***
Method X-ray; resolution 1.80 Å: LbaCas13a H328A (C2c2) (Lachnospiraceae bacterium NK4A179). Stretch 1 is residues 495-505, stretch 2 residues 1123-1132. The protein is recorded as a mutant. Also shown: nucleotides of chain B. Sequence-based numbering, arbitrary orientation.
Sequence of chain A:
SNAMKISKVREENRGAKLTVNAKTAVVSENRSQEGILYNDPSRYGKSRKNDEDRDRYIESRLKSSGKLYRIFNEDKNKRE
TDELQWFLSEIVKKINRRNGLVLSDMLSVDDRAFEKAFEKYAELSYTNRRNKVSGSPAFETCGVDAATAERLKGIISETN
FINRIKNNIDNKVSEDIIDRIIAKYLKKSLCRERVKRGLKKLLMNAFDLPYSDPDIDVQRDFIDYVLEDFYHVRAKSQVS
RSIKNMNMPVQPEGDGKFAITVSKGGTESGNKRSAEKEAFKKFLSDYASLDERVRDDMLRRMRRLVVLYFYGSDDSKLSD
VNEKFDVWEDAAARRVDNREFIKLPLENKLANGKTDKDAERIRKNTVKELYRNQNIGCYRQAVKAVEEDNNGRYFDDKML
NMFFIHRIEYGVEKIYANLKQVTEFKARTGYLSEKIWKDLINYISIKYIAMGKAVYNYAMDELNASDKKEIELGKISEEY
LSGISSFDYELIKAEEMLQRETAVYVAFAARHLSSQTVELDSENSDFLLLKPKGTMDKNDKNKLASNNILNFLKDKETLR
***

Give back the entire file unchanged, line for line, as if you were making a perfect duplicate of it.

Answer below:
Method X-ray; resolution 1.80 Å: LbaCas13a H328A (C2c2) (Lachnospiraceae bacterium NK4A179). Stretch 1 is residues 495-505, stretch 2 residues 1123-1132. The protein is recorded as a mutant. Also shown: nucleotides of chain B. Sequence-based numbering, arbitrary orientation.
Sequence of chain A:
SNAMKISKVREENRGAKLTVNAKTAVVSENRSQEGILYNDPSRYGKSRKNDEDRDRYIESRLKSSGKLYRIFNEDKNKRE
TDELQWFLSEIVKKINRRNGLVLSDMLSVDDRAFEKAFEKYAELSYTNRRNKVSGSPAFETCGVDAATAERLKGIISETN
FINRIKNNIDNKVSEDIIDRIIAKYLKKSLCRERVKRGLKKLLMNAFDLPYSDPDIDVQRDFIDYVLEDFYHVRAKSQVS
RSIKNMNMPVQPEGDGKFAITVSKGGTESGNKRSAEKEAFKKFLSDYASLDERVRDDMLRRMRRLVVLYFYGSDDSKLSD
VNEKFDVWEDAAARRVDNREFIKLPLENKLANGKTDKDAERIRKNTVKELYRNQNIGCYRQAVKAVEEDNNGRYFDDKML
NMFFIHRIEYGVEKIYANLKQVTEFKARTGYLSEKIWKDLINYISIKYIAMGKAVYNYAMDELNASDKKEIELGKISEEY
LSGISSFDYELIKAEEMLQRETAVYVAFAARHLSSQTVELDSENSDFLLLKPKGTMDKNDKNKLASNNILNFLKDKETLR